Lucy Monroe, a gritty East Coast journalist, cannot help but stay put in Phoenix and report on the fate of the city, its inhabitants and victims. Maria Villarosa is a young refugee from Texas, struggling to survive in a parched, hot and increasingly dangerous city.

    While The Water Knife offers a regional-scale narrative, Green Earth is national and even international in scope. Except for the last example, all of these are reminiscent of events in the US over the last five years e. This complicated and often frustrating process of developing solutions to climate change involves not only changing mindsets about climate change and related societal values, but a complicated set of often radical changes in political and scientific institutions, a reallocation of resources, the revamping of organizations and the development of new technologies in particular a range of geo-engineering technologies , a new focus on equity and lots of international cooperation.

    In short, the protagonists are engaged in a process of deliberate transformation, restructuring the existing social, political, institutional and technological fabric. What fuels this utopian scenario is a marriage of science and politics. These two concepts are represented by the two main characters Frank Vanderwal is a scientist from California temporarily seconded to the National Science Foundation NSF and Charlie Quibler is a climate policy advisor to a Democratic Senator running for President , and the story ends with a literal marriage between the Senator, who is elected as President of the United States, and the National Science Advisor he appoints.

    The two books offer two very distinct visions of the future. The world of water knives, arcologies and climate refugees forced into prostitution serves as a warning of possible, but avoidable things to come. It demarcates a place in the future that Americans, especially Arizonans, would want to avoid. The key lessons to be found between the lines of The Water Knife are most relevant for US citizens living in the Southwest, but in particular for city officials, planners and water managers in the region.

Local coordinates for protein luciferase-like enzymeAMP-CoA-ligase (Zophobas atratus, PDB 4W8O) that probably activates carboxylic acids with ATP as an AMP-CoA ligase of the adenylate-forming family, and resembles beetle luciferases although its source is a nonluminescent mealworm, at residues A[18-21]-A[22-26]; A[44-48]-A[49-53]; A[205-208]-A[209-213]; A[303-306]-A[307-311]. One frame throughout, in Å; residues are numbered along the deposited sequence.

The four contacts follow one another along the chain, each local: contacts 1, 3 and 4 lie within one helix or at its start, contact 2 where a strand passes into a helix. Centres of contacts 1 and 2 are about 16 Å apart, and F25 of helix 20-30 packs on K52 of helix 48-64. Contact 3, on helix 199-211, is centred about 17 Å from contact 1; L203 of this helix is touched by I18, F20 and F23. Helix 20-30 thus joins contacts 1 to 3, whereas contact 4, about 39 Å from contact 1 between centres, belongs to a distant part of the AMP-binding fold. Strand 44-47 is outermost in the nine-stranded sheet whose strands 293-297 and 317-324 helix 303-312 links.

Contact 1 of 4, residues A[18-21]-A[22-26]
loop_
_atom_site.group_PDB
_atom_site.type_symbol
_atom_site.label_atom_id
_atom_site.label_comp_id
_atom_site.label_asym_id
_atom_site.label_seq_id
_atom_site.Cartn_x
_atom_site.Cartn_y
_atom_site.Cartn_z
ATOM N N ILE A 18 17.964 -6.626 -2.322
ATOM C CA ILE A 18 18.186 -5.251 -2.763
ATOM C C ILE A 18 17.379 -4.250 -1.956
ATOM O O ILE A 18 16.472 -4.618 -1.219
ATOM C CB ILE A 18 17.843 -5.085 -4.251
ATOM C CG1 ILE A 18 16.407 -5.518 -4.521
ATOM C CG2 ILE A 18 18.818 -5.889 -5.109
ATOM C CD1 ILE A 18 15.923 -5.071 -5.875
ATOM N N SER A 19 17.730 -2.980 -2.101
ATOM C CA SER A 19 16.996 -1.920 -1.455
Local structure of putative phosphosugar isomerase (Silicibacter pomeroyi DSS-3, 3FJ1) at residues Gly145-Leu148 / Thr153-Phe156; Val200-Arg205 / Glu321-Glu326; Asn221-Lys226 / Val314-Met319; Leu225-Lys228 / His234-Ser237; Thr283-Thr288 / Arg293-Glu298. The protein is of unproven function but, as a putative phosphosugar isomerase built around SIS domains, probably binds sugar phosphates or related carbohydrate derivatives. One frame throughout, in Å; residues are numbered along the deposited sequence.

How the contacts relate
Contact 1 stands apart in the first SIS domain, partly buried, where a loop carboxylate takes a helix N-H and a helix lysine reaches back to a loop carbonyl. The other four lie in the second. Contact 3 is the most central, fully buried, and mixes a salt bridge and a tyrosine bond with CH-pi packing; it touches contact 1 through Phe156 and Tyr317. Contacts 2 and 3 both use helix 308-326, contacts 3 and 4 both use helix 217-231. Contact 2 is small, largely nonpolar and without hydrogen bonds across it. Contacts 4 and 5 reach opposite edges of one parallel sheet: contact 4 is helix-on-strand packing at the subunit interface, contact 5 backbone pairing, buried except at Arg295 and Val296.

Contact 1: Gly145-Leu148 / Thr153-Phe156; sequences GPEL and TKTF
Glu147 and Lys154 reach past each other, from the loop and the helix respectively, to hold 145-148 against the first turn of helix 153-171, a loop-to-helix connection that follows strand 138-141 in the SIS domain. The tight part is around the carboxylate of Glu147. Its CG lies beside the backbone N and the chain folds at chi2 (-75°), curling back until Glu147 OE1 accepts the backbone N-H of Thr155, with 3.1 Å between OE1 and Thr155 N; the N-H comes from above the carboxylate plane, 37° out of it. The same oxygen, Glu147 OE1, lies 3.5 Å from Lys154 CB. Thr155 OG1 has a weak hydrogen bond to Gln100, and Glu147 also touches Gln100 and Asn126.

While he cannot control who reads his book, Bacigalupi wants his audience to consider the potential effects of not acting on climate change in the present and the massive future implications for human wellbeing. He shows them around their home city in the not-too-distant future, points to deteriorating class relations, vastly declined human health and happiness when compared with today, and to uncontrolled crime and violence.

    And Phoenix is devastated. Extreme events, such as a major flood of Washington D. In other words, their task is a deliberative transformation of the social-political system at a national, even international scale.

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    Through their use of scientific knowledge and technology, their redirection of existing organizations, as well as their commitments to equity and cooperation, they succeed in coordinating what scholars would call a process of transformational change. Green Earth is a story about human triumph, technological prowess, lots of cooperation and planning, but also reason and rationality.

    Utterly optimistic about the ability of individuals and existing American institutions of science and politics to change the current direction, the author offers lessons about pathway thinking, complex systems, human-nature interactions and social change, all with the aim of showing the reader how the world could get from the present to a sustainable future.

    He mirrors a range of insights from the scholarship on deliberate social-ecological transformations. In an interview with The Atlantic Beauchamp, , Kim Stanley Robinson outlines what he considers the social functions of science or climate fiction:. Thus the famous utopian or dystopian aspects of science fiction. The Water Knife , while thrilling and entertaining to read, subtly works with fear, disgust and concern.